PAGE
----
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Veterans, Military and Their Families


House Bill Would Expand Veterans' Health Care Choices

Measure would provide broader access to private doctors and additional caregiver benefits

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Under a bill passed by the House of Representatives, a veteran could choose to see a private doctor if he or she has to wait too long to be seen through the VA.

It would be easier for veterans to see doctors outside the Veterans Health Administration system, and caregiving benefits would be expanded under a bill the House of Representatives passed on Wednesday.

Under the VA Mission Act, a veteran could choose to see a private doctor if he or she has to wait too long to be seen through the VA, would have to travel a long way to a VA facility or was not satisfied with treatment received at the VA.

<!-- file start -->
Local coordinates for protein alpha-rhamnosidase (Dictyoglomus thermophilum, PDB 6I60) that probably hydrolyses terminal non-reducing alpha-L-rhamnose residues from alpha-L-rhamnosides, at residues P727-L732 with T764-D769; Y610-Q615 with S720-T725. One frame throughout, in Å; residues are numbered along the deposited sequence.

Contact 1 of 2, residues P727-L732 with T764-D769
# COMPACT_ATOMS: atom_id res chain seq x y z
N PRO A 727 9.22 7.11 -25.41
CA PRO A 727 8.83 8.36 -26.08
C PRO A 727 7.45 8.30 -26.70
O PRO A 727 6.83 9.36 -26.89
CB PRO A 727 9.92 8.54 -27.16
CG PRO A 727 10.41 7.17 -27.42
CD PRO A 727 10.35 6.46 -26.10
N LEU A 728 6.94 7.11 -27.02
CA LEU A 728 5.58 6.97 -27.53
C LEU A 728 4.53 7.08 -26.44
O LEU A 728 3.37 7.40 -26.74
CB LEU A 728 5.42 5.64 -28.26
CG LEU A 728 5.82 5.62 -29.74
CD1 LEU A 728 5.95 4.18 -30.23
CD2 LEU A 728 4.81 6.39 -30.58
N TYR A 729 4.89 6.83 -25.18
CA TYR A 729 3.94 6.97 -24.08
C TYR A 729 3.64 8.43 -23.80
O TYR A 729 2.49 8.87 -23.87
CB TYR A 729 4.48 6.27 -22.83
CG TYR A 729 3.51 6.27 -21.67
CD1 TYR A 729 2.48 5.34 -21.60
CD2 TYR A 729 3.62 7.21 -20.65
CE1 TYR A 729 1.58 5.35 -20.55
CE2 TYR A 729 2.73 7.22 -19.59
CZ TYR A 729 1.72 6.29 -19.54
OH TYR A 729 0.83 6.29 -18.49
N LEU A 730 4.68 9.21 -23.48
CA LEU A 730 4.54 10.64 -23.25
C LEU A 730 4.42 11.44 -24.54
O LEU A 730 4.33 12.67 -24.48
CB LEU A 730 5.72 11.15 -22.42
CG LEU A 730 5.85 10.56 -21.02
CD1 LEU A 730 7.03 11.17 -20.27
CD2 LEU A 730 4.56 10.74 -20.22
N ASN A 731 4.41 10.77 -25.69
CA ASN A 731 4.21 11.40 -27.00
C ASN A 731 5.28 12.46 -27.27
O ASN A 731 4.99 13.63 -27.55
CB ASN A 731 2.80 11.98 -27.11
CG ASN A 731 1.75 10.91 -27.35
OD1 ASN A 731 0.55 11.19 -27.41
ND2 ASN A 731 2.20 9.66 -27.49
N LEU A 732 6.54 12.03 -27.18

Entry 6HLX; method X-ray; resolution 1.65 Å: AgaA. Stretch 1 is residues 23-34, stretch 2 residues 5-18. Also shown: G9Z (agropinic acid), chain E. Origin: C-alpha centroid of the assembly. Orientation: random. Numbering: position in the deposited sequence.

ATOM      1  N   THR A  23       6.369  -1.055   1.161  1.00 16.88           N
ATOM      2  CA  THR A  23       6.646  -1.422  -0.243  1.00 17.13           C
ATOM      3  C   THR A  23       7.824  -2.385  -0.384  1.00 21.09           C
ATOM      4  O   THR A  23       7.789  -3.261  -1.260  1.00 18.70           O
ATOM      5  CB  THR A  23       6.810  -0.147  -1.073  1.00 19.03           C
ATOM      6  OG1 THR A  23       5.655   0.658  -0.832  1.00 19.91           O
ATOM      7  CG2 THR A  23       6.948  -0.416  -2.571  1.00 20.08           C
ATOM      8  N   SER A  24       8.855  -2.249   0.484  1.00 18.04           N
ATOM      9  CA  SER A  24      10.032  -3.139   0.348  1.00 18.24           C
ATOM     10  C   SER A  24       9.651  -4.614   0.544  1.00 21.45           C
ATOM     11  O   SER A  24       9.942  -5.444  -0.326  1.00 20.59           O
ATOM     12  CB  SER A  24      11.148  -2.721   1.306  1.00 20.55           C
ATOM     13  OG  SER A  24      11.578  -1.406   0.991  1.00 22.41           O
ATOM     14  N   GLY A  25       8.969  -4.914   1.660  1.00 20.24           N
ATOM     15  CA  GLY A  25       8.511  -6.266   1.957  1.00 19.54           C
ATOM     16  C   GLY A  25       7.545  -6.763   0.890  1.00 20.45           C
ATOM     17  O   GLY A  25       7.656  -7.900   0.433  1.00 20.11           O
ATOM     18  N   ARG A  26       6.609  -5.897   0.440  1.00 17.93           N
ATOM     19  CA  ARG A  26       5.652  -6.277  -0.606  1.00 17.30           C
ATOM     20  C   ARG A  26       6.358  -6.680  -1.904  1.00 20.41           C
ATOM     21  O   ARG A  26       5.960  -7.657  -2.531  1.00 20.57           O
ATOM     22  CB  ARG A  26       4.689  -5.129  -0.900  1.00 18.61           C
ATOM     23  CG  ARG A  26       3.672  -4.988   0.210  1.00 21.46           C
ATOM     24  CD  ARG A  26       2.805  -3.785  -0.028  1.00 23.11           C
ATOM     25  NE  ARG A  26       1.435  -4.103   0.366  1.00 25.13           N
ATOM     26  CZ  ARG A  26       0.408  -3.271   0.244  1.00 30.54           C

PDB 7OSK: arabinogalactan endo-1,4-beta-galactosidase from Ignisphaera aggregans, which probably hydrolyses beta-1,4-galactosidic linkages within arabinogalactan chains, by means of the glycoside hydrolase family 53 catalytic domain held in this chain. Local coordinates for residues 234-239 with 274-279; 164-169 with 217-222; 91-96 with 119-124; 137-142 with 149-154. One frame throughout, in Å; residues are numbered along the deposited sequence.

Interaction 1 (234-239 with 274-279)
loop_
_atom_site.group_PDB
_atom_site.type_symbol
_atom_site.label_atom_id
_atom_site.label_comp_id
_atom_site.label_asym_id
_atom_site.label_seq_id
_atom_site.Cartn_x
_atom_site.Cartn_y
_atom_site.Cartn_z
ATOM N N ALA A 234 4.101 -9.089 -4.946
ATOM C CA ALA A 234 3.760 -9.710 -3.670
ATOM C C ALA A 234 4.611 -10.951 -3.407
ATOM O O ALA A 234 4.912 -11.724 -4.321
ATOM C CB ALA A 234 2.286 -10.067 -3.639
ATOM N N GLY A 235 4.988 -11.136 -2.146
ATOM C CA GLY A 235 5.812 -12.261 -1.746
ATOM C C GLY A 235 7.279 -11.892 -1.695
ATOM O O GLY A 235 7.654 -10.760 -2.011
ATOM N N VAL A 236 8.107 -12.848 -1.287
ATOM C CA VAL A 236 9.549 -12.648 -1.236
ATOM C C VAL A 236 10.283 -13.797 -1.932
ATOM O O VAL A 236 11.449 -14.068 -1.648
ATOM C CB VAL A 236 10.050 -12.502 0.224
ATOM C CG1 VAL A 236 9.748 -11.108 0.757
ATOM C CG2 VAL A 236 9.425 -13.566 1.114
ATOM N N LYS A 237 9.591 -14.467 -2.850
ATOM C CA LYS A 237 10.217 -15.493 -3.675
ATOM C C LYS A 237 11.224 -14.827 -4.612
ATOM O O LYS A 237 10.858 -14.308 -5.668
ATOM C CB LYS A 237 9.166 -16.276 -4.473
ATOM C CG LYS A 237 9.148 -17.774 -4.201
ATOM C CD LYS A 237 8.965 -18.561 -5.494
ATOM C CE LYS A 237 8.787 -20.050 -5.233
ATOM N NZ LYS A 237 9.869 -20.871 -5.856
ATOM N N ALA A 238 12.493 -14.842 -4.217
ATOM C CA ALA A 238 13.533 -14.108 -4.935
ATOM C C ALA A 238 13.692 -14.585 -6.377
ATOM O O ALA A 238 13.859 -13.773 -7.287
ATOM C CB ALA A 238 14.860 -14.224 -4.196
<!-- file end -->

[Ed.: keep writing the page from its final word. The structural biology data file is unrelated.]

This legislation would expand the Veterans Choice Program, which already allows veterans to go outside the system, but in much more limited circumstances. Also under the bill, patients who have used VA health care services in the past two years would be eligible for two visits at private walk-in clinics. The expansion would begin in 2019.

The measure, which passed on a 347-70 vote, now goes to the Senate, where it appears to have strong bipartisan support. Several dozen veterans' organizations support the legislation, including the American Legion and the Veterans of Foreign Wars.

The Choice program now pays for about 30,000 medical appointments a day. But supporters of the Mission Act say the current program is too restrictive.

The bill also would expand the VA’s post-9/11 caregiver program to veterans of all eras. Veterans organizations have been pushing for more financial help for those who care for veterans. The Mission Act would phase in all other veterans over the next two years.

Caregivers are paid monthly stipends based on the numbers of hours of care they provide, with rates tied to the prevailing wage of paid home health care aides.